BookMusings: (Re)Discovering Pagan Literature

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Book Review: Spectred Isle

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Title: Spectred Isle (Green Men Book One)

Publisher: KJC Books

Author: KJ Charles

Pages: 252 pp

Price: $10.99 (paperback) / $3.99 (ebook)

The war is over, and now the real work begins. The War Beneath the War left Great Britain's magical families devastated, and Randolph Glyde scrambling to hold together the tattered threads of the Veil. As he races from one hot spot to another, he keeps running into Saul Lazenby. A disgraced veteran and archaeologist, Lazenby has only been able to find employment with Major Peabody, a quirky old man on a quest for occult secrets. Secrets Glyde will do anything to protect. There is more to Lazenby then either man realizes, though, and he soon finds himself caught up in Glyde's dangerous world, answering a destiny he never expected or wanted ....

Whenever anyone asks me for a Pagan-friendly, paranormal romance recommendation, Charles' The Magpie Lord is always at or near the top of my list. I adore The Magpie Lord.

I love Spectred Isle.

The characters are scarred and flawed and so brave that they break your heart. The magic is subtle and frightening. The monsters are horrifying. The fate of the world is at stake, and it comes down to two men who must learn to trust one another and -- just as importantly -- themselves.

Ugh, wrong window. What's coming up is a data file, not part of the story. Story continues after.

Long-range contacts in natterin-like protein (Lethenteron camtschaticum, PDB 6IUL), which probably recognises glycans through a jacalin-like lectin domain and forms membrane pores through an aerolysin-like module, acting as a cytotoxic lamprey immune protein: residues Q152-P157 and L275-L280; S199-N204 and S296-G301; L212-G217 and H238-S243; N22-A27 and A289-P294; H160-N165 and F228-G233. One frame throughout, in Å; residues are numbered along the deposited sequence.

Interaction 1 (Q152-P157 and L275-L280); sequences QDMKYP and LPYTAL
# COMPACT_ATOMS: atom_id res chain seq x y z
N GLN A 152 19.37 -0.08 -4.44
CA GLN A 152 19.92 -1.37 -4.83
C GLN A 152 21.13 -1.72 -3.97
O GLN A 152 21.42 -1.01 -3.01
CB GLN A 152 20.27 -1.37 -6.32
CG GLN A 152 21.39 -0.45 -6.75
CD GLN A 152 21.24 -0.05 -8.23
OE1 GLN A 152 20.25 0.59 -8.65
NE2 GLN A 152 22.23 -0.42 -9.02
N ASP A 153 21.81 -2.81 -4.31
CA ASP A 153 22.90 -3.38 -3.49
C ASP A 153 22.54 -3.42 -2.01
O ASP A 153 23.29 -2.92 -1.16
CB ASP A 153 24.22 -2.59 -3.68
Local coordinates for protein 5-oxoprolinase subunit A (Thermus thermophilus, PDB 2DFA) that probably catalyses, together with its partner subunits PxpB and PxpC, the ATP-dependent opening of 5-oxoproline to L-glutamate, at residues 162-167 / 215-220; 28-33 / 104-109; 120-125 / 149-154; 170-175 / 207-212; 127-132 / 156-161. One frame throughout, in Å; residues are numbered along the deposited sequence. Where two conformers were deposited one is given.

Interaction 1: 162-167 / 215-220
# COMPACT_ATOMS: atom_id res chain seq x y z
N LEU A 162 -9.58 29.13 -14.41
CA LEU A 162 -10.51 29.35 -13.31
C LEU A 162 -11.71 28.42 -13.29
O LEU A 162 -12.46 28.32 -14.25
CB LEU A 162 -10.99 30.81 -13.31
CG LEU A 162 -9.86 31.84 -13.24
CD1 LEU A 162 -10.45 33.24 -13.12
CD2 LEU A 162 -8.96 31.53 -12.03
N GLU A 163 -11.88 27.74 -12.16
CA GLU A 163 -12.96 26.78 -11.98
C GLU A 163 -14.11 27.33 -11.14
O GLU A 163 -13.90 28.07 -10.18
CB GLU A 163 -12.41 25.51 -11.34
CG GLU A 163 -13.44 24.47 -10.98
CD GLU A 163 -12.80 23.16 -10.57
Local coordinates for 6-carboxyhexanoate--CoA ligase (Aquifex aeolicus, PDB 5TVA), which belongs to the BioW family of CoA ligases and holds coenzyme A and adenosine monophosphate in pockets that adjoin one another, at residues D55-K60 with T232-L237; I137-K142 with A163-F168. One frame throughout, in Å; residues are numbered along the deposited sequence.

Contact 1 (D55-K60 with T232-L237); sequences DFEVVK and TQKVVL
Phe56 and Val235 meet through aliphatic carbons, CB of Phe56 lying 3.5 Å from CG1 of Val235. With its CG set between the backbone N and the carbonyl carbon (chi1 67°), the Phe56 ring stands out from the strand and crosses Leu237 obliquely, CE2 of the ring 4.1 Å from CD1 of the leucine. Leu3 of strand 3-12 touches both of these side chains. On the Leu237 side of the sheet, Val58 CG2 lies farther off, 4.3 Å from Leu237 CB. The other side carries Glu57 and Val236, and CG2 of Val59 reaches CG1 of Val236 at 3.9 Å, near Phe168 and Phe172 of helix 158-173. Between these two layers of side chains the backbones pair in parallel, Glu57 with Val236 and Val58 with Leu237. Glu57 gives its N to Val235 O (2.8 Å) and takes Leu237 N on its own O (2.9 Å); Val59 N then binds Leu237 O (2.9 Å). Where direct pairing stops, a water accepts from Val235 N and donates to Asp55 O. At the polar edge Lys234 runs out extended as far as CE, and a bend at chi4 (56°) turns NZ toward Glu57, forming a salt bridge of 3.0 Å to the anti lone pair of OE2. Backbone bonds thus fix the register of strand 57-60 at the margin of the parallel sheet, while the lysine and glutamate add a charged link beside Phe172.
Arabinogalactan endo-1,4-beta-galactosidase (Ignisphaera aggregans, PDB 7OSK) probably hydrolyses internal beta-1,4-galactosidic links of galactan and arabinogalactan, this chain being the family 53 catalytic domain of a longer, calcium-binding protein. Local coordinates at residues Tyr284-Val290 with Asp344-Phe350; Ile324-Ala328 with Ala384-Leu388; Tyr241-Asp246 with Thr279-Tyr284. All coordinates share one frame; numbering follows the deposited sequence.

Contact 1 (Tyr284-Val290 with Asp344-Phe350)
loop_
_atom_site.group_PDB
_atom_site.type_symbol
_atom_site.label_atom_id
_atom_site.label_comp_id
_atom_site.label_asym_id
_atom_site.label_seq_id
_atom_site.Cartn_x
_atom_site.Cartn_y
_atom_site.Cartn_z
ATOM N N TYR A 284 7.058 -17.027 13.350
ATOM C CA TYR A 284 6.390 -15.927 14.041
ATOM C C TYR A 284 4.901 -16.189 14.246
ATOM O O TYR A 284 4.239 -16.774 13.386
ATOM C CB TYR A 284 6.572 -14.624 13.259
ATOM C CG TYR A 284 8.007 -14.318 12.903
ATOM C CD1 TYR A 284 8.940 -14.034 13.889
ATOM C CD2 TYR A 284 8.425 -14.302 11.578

The Pagan part comes in with the foundational folklore and occult history. Charles works in everything from Camelot to fen-grendels, from genius loci to green men, from the Saaamaaa Ritual to Wayland's words (for which Glyde endured a nine day ordeal), from the Knights Templar to cloutie trees and healing wells. As Glyde explains at one point:

"There is the Green Man, the stone decoration. There is the Jack in the Green, the country custom of dressing up in foliage. And there is more. There is the face in the woods, the laughter in the trees, the spirit of old England and an older land before the name. The land of Wayland Smith, the maker, the word-giver. .... He was not a kindly god. There is nothing kindly about the old land, at all, but there have been Green Men -- that is, people who work with the land and are permitted to borrow a little of its power -- for as long as anyone knows and doubtless longer." (p148-149) 

Spectred Isle is the first in a trilogy, each focusing on a different pair of Green Men. The next book, Last Couple in Hell, promises to be even more Pagan-y, as it focuses on a ghost hunter and a "not-exactly-goddess" who must embrace her divine destiny.

I can't wait.

Highly recommended to fans of Charles' previous books, as well as Jordan L. Hawk, Rhys Ford, Zoe Archer, Jolene Dawe, and well as anyone with an interest in British folklore.

 

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Rebecca Buchanan is the editor of the Pagan literary ezine Eternal Haunted Summer. She is also the editor-in-chief of Bibliotheca Alexandrina. She thinks it is incredibly unfair that she must work for a living rather than being able to read all day. In her next life, she would like to be a library cat.

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